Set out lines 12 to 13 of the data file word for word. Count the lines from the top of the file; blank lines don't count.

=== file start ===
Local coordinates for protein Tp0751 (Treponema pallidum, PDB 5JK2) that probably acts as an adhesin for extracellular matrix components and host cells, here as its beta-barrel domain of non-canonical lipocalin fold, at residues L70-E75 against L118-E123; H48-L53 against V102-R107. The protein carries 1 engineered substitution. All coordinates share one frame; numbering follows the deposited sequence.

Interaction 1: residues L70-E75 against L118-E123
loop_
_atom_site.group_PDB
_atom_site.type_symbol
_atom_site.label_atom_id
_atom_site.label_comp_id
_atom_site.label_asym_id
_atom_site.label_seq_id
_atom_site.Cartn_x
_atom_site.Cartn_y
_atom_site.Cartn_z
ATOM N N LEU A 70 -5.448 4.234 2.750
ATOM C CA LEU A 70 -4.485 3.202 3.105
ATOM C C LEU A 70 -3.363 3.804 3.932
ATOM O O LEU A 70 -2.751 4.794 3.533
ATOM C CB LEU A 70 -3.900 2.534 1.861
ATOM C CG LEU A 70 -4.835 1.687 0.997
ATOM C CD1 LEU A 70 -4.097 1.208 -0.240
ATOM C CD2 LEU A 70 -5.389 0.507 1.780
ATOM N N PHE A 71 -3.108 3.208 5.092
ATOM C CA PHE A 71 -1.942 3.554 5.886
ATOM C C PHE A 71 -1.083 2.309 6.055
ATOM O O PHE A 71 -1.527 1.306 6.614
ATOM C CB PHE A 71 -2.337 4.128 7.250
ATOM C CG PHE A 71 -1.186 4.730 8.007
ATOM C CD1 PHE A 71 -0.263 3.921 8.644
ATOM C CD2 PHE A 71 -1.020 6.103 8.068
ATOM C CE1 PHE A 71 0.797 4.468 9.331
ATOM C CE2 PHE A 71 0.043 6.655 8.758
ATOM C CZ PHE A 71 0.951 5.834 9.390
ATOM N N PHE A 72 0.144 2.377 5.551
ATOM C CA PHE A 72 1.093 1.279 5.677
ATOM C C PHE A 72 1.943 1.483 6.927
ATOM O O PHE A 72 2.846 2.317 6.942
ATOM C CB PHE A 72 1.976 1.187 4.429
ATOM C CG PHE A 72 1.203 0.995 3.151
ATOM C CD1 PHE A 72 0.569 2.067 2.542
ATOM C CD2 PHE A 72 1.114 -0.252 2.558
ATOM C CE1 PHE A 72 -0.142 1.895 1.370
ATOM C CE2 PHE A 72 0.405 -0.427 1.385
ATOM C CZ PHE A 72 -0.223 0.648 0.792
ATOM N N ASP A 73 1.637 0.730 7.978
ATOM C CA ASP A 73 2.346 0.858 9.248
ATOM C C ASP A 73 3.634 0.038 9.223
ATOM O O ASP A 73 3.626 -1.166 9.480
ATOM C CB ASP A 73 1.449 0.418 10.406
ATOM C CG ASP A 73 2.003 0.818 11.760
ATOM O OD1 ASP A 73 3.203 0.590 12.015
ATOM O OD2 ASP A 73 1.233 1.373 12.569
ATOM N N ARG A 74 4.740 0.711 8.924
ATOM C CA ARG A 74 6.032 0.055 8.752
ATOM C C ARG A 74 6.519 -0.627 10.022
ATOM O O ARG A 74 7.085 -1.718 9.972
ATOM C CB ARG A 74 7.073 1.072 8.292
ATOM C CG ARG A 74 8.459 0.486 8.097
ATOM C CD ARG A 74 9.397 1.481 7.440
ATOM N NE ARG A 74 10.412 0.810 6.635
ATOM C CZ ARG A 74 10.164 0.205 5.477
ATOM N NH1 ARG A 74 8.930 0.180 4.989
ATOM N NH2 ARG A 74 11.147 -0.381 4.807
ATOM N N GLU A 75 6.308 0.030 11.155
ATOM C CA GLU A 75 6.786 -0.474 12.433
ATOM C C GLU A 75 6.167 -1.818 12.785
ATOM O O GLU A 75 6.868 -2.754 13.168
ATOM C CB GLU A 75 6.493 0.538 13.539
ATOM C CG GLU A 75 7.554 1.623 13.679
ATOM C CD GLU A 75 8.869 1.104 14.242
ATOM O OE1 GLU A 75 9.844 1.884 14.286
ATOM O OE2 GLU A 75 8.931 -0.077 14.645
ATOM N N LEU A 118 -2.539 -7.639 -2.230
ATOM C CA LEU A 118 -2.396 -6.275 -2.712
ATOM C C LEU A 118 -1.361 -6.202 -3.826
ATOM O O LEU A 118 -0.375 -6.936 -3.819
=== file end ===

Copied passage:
_atom_site.Cartn_z
ATOM N N LEU A 70 -5.448 4.234 2.750